The big monthly US jobs report will be released tomorrow (April 5) at 8:30am. Along with most of Wall Street—economists expect 200,000 jobs were created—we’re pretty optimistic.
True, the margin of error on the US job report is ridiculously large—roughly 100,000, meaning that if the Bureau of Labor Statistics (BLS) reports that 200,000 jobs were created last month, the real figure could be anywhere between 100,000 and 300,000. In other words, we could get a disappointing number tomorrow even if the economy is actually doing quite well. (It’s the trend over several months that matters.)
Still, the markets will likely ignore a mildly disappointing number a bit, since it doesn’t square with the lion’s share of other recent readings. Here’s why everyone is so excited.
Weekly unemployment insurance claims for the “reference week” in March—the week on which surveys for the jobs report are based—were pretty low at 323,000. That means the job market was probably in pretty good shape. Jobless claims spiked to 368,000 during the reference week back in December, and for that month only 84,000 new jobs were created. Morgan Stanley economists write that jobless claims are at “a level that historically has been associated with payroll job gains well over 200,000.”
Definitely a plus. The employment components for the Institute for Supply Management’s survey of both manufacturers and non-manufacturers are in positive—above 50—territory. After the non-manufacturing reading dipped below 50 in February, this is very good to see, since services account for a much larger share of US jobs than manufacturing.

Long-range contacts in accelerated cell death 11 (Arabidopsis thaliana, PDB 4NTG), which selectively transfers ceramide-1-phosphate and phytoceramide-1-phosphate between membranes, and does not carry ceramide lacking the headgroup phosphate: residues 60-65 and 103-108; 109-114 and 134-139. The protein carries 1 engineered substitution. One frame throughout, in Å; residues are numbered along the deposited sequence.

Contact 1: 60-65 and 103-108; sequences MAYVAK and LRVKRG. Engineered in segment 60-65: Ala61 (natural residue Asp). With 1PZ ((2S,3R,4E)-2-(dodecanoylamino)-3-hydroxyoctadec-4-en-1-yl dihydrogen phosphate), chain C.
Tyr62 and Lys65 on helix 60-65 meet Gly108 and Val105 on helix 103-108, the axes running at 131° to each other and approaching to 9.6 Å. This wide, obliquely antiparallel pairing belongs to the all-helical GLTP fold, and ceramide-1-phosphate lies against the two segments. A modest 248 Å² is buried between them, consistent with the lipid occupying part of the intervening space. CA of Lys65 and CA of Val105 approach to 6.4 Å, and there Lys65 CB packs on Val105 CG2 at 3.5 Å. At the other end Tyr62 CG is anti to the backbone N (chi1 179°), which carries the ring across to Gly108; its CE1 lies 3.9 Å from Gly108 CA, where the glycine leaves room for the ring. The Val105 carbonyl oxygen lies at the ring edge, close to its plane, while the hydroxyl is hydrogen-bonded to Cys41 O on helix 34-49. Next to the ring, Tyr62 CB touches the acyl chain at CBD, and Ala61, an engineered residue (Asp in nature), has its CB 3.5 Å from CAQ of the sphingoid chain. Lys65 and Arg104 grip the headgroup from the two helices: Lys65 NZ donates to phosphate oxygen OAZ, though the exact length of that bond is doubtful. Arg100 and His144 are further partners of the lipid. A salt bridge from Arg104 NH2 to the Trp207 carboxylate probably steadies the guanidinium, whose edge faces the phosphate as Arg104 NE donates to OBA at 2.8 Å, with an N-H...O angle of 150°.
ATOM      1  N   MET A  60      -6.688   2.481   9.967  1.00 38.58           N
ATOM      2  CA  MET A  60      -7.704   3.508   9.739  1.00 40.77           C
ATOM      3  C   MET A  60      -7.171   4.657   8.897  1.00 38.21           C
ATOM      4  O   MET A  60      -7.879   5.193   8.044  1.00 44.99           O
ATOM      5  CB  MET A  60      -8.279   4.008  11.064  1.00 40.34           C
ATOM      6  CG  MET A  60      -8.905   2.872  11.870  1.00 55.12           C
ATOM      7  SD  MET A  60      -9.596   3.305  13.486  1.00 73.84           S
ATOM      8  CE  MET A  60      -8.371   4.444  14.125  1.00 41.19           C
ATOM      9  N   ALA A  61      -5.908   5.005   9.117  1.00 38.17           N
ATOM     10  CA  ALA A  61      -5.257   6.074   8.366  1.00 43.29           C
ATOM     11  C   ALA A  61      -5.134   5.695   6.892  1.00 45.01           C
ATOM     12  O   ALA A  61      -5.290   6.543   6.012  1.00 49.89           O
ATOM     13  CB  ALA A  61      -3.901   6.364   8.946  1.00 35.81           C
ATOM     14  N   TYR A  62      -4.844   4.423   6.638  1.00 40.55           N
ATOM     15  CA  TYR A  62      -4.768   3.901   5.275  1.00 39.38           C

ADP’s own estimate of jobs created, which always comes out two days before the official BLS report, doesn’t do a great job of predicting the exact number of jobs created. (How could it, when the BLS itself has a 100,000 error margin?) By itself the ADP reading of 191,000 is no reason to be wildly bullish. But it is worth looking at as a gauge of the general trend, and it improved in March, consistent with the improving tenor of economic data elsewhere.
The Conference Board’s reading of online help-wanted advertisements did decline slightly in March, but it’s still hovering around the highest levels of the recovery.
Another piece of economic data that’s less encouraging: The index of small business hiring plans by small-business lobby group NFIB slipped in March. But we wouldn’t worry too much about that. It hit a post-crisis peak in February, and March was still a very healthy reading by recent standards.
Here’s one trend that’s not super optimistic. The jobs differential is basically the difference between the number of people who said jobs were “hard to get” and those who said jobs were “plentiful” in a monthly survey by the Conference Board. It’s considered a pretty good indicator of the job market’s health. The reading has been falling—a good sign—pretty steadily for months, and in February it dropped below 20 for the first time since the collapse of Lehman brothers in 2008. But in March it rose again a bit. And while we’re still a long way from worst moments of the recession, people still feel jobs are about as hard to get as during the worst of the “jobless expansion” of the early 2000s.
We spotlighted this before, but one of the reasons people are so optimistic is a surge in the amount of money US authorities pull out of paychecks—for Social Security, Medicare and federal income-tax withholdings—because it’s a sign the paychecks themselves got fatter. Bank of America analysts wrote “the underlying increase in wages and salaries indicates either an increase in the numbers of employed persons, or an increase in cash compensation rates.” Since wage growth has been relatively muted, we’re betting additional hiring is the reason behind this.